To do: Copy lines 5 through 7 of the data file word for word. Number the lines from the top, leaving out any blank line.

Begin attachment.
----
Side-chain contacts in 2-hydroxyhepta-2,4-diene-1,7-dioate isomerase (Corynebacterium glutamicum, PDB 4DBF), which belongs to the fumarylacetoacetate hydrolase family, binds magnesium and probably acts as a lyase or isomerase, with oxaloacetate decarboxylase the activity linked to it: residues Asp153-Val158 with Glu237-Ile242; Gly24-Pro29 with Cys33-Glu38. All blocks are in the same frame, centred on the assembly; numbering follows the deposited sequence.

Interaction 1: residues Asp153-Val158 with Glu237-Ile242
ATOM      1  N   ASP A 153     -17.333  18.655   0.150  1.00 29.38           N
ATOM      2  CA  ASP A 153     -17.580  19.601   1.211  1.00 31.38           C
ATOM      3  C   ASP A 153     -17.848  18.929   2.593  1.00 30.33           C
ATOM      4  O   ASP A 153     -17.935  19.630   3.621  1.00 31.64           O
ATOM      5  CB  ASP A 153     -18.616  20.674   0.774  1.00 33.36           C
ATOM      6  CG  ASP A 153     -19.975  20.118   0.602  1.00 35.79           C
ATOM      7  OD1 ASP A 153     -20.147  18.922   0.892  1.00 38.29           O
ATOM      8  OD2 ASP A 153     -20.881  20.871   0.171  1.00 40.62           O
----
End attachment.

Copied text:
ATOM      3  C   ASP A 153     -17.848  18.929   2.593  1.00 30.33           C
ATOM      4  O   ASP A 153     -17.935  19.630   3.621  1.00 31.64           O
ATOM      5  CB  ASP A 153     -18.616  20.674   0.774  1.00 33.36           C